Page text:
Sunday, August 29, 2010

cinema obscura: John Huddles' "Far Harbor" (1996)

There's a certain subgenre that I've dubbed "the hanging out movie" - you know, that film where a group of friends gather together to drink, eat reminisce, complain and have sex.

John Sayles arguably introduced the form with his breakthrough movie, "The Return of the Secaucus Seven" (1979), and his idea was quickly appropriated a few years later by Lawrence Kasdan for "The Big Chill" (1984). While Sayles' film was scruffy and companionable, Kasdan's arch, glossy take on the material took it to its nadir. Still, it was phenomenally, inexplicably, popular, inspiring several imitations.

One of the least-known clones is John Huddles' "Far Harbor," a 1996 effort that, like Kasdan's movie, uses death to bring its cast of characters together. In this case, it's the death of a child which inspires a weekend getaway. Ryland (Jim True-Frost) thinks it will be good for his stressed wife Ellie (Jennifer Connelly) - and their marriage - if they play hosts to several friends in the seaside Far Harbor.

Playing the guests are Marcia Gay Harden, Dan Futterman, George Newbern, Tracee Ellis Ross (Diana's daughter), Andrew Lauren and Edward Atterton, who plays a struggling film writer named Frick (you heard me) and who also happens to be Ellie's first husband.

So much for a stress-free weekend.

The material is underwhelming but the gifted young cast - well, young in 1996 - makes for good company, and Futterman in particular stands out in a few edgy scenes. "Far Harbor" was Huddles' first and only theatrical film; he subsequently directed the cable movie, "At Sachem Farm" (1998), starring Minnie Driver, Rufus Sewell, Amelia Heinle and Nigel Hawthorne, before seemingly disappearing from the scene.

Originally titled "Mr. Spielberg's Boat," the title was changed after Steven Spielberg refused permission to use his name. And so the name Steven Spielberg in the film became David Sprechman, an unseen character whose status as a famed filmmaker brings out the impatience in Frick.

"Far Harbor" pops up on the Independent Film Channel in September, airing Saturday, Sept. 4 at 8:30 a.m. (est), Saturday, Sept. 4 at 1:30 p.m., Thursday, Sept. 16 at 10:45 a.m. and Thursday, Sep. 16 at 6:00 p.m.


jbryant said...

I recall seeing at least part of this a few years back (probably just to stare at Jennifer Connelly), but don't remember much.

You mention Amelia Heinle--I thought she had disappeared, too, after impressing me in THE LIMEY, but I see on imdb that she's been on THE YOUNG AND THE RESTLESS for the last 5 years.

wwolfe said...

I think I count three Oscar winners in that cast - Connelly and Harden for Supporting Actress, and Futterman for Screenplay ("Capote"). I can't say for sure, but that might be a record for a Cinema Obscura entry. I'd be interested in seeing this - or at least in seeing if I want to see it - so thanks for the referral.

joe baltake said...

Jay! Glad to hear that there is another Amelia Heinle enthusiast out there. She's been something of a soap opera staple for the past ten years or so - which, I guess, kinda means she's trapped. But she's still a commanding presence. She looks great on "The Young and the Restless," a terrific daytime drama, the best, and consistently turns in a compelling, edgy performance. BTW, Eric Roberts and Sean Young are also on the show now, and Susan Olsen - Cindy Brady herself! - has signed on for a few appearances. Of course, Y&R is the home of Eric Braeden, who I will forever honor for Joseph Sargent's "Colossus - The Forbin Project" (1970).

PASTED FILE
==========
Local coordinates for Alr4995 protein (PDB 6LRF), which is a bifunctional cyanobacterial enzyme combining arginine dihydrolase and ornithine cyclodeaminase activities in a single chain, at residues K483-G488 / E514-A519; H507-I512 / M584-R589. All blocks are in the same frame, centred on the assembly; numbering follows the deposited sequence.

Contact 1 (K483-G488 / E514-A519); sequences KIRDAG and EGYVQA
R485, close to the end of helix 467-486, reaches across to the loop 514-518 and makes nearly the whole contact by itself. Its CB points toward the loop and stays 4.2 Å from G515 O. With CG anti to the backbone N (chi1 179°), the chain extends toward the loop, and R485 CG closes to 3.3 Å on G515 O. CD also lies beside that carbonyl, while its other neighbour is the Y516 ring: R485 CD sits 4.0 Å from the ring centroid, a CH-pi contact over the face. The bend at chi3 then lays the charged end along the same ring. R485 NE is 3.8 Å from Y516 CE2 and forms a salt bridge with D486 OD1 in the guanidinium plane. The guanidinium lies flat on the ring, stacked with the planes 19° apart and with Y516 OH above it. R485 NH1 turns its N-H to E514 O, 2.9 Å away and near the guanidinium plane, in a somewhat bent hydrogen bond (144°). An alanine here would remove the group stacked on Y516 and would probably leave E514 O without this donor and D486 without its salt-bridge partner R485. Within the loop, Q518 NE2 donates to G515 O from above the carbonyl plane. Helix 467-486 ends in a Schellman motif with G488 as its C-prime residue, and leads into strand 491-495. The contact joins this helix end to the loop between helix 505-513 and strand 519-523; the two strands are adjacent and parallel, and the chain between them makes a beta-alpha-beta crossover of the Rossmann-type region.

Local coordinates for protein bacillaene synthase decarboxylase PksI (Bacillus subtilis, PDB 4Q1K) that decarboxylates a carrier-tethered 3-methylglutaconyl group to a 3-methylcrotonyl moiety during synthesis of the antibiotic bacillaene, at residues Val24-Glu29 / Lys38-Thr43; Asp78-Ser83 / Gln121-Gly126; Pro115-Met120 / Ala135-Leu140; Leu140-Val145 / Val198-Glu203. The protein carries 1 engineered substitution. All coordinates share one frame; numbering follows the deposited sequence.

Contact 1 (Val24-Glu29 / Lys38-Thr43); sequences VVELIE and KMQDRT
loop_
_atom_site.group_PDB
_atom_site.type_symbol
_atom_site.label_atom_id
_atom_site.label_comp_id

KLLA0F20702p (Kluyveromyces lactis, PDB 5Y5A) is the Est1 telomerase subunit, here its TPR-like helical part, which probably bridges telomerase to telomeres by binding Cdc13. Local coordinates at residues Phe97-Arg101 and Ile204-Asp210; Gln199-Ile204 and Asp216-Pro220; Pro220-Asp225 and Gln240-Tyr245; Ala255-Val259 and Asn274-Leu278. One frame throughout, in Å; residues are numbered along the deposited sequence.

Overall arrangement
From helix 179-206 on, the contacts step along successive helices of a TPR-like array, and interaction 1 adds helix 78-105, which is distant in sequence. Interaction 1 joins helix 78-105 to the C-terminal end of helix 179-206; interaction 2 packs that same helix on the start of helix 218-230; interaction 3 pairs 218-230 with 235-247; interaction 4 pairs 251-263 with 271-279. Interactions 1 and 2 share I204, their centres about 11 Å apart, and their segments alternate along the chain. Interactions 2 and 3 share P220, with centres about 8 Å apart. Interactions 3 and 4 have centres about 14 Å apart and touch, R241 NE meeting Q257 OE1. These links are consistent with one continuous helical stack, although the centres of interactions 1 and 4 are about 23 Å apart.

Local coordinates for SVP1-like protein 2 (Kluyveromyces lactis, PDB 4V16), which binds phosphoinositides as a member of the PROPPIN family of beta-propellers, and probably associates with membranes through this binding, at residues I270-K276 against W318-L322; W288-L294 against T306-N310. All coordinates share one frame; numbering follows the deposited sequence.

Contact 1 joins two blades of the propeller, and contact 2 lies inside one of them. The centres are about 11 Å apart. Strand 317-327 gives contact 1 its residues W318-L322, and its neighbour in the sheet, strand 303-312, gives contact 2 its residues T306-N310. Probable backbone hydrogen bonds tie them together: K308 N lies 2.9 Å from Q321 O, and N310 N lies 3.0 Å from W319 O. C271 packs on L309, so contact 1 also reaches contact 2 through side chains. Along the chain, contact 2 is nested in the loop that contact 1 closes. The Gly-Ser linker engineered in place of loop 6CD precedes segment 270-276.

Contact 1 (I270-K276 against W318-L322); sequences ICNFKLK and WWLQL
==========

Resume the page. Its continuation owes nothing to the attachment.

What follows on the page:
joe baltake said...

Bill! Futterman was nominated for an Oscar but did not win that year. His "Capote" script lost to Larry McMurtry and Diana Ossana for their "Brokeback Mountain." He did, however, win an Independent Spirit Award for his screenplay and was also cited by several critics' groups.

jbryant said...

Wow, had no idea Y&R was adding "names" to the cast. I actually met Sean Young back in April at one of those Hollywood collectors conventions; she was very personable and we had a nice chat (come to think of it, I think Susan Olsen was there, too). I also encountered Eric Roberts a few years ago while driving along Ventura Blvd. We both stopped at a pedestrian crosswalk, and someone honked at him to keep moving. I guess he thought it was me, because when we were stopped beside each other at the next light, he looked over, smiled and gave me the peace sign.

I haven't had any encounters with Amanda Heinle, but here's hoping! :)

joe baltake said...

Jay! In a lifetime past, I once had lunch with Pauline Kael who confided that she skipped evening screenings when "Rich Man, Poor Man" was on. She apparently loved it. I figure if RM,PM is good enough for Kael, then I should not be embarrassed to admit I watch - and tape - Y&R. I highly recommend it. Again, Heinle is terrific, a movie star waiting to happen.

jbryant said...

I have nothing against adding Y&R to my DVR, in theory at least (I was a General Hospital addict in my early 20s). But I fear in practice it would simply go unwatched, since I barely have time to fit in the other shows and movies I record. Maybe I'll dip a toe in and see how it goes.

I saw Kael speak at Southern Illinois University at Carbondale when I was in film school there (late '80s, not sure which year). Didn't meet her though. But I loved RICH MAN, POOR MAN. Never missed it and never felt guilty about it (well, I was only about 18 at the time, and it did get a ton of Emmy nominations, so it wasn't too "tainted"). I don't remember much about it, frankly; would love to see it again.

wwolfe said...

Ah - the vagaries of my memory strike again! Thanks for the correction. (I was a Rich Man, Poor Man fan, too, by the way. Among other good work, I thought it contained Van Johnson's best performance as The (Slightly) Ugly American for whom I believe the young Nick Nolte worked.)